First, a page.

On March 10, students from Fenn and from all over the United States opened envelopes and emails from secondary schools and learned the outcome of their applications. The anxiety and anticipation had been building for the past few weeks and reached their apex for many students. The envelopes and emails revealed one of three outcomes: Admit, Wait List, or Deny. Gratification and relief arrived with an Admit; disappointment yet hope arrived with a Wait List; rejection and perhaps anger followed a Deny. The outcomes feel very personal. How can they not? Students have had their academic record reviewed, their potential projected, their character scrutinized, their athletic and artistic abilities evaluated, their SSAT scores analyzed, and their conversational abilities assessed in an interview. Yes, that's all very personal and a lot for teenagers to process.
Secondary schools do their best to build classes which reflect their mission, philosophy, and priorities. They also build classes with individuals who in their judgments will experience success and happiness. Their decisions are agonizing ones because often the talent of the applicant pool far outstrips the availability of openings, and they would be the first to admit they don't always get it right. In some ways, building classes is an artwork, a mosaic, not a science, with competing yet complementary elements.
David Nyhan, the longtime Boston Globe columnist, wrote an interesting piece in 1987 about the college placement process and in particular about rejection. The Globe reprints the piece most years during the height of the college placement season. Those who have read the piece feel it can also be applicable to the secondary school placement process and related emotions. Nyhan's thoughts are direct: Some get in, others do not. Maybe there is a good reason for that, maybe there isn't. If you get in, congratulations. If you do not, the rejection is tough to take but pick yourself up, dust yourself off, and get on with life with a positive attitude. There are many outstanding schools out there and you can still make your life extraordinary.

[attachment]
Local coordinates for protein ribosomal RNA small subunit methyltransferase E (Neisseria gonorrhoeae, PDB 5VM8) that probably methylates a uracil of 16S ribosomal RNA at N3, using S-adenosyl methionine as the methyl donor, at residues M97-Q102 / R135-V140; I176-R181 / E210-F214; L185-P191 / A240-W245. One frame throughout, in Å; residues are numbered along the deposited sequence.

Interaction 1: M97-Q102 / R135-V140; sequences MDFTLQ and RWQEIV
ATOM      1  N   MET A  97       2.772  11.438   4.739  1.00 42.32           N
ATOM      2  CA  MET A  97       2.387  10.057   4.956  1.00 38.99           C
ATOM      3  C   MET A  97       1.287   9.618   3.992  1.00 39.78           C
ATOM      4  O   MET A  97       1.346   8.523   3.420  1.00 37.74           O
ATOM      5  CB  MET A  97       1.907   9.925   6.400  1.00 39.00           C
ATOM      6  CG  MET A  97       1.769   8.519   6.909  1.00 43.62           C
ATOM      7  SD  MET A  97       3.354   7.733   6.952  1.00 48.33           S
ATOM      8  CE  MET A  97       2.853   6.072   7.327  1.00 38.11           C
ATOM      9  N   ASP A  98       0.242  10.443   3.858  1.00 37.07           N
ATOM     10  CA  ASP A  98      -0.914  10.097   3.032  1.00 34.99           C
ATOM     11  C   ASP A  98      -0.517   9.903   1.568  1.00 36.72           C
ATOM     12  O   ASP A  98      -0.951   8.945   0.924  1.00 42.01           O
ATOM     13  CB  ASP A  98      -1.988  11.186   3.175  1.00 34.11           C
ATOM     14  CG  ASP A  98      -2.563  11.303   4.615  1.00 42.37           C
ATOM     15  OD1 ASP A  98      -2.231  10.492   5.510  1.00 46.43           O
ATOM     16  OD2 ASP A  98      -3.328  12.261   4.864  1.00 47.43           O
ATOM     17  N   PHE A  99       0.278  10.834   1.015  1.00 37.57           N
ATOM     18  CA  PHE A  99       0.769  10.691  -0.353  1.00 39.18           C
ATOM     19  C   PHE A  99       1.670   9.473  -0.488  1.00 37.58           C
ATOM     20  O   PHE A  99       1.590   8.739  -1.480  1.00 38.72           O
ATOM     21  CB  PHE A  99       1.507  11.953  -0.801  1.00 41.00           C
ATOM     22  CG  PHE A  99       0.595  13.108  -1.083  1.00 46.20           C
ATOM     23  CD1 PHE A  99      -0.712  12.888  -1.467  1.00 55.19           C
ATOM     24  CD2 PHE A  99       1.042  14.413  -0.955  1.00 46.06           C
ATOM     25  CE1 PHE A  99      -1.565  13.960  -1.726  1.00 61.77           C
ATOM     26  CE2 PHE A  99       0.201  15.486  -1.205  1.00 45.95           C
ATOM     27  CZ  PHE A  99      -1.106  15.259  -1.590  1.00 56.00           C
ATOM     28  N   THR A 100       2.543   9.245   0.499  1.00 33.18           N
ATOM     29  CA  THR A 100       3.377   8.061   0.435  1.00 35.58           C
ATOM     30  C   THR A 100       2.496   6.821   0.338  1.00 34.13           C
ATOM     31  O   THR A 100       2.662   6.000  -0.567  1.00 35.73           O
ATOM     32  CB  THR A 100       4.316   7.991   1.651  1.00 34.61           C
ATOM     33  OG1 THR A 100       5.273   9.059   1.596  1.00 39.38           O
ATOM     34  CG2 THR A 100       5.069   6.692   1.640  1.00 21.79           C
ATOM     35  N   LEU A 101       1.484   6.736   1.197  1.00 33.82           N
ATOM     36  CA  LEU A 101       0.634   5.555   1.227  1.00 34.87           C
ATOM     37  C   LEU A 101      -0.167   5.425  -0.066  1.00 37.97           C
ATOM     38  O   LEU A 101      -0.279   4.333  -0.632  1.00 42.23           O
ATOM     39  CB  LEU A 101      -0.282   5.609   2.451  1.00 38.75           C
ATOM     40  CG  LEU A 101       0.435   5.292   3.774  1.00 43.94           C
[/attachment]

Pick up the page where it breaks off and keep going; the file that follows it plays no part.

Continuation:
By April 10, one month after the outcomes are learned and a week to ten days after the revisit opportunity is taken, students will make their choice about which school they will attend. I encourage Fenn boys and by extension all students to focus most intently on the concept of "fit" as they make their decision. Abstract as "fit" may seem, students and their parents know it when it's there. Academic program, overall reputation, strength of co-curricular programs, and the richness of school history all deeply matter but nothing should register more fully than "fit." One school more than another will feel right. Maybe it's the one closer to home, maybe it's the one with a particularly strong program in a certain area, maybe it's the one which wants you the most and impressed that upon you, or maybe it's the one which gives you the most confidence and comfort. Regardless of what it is, embrace the one which, above all, feels right and then make that school your school in the best sense of the words.
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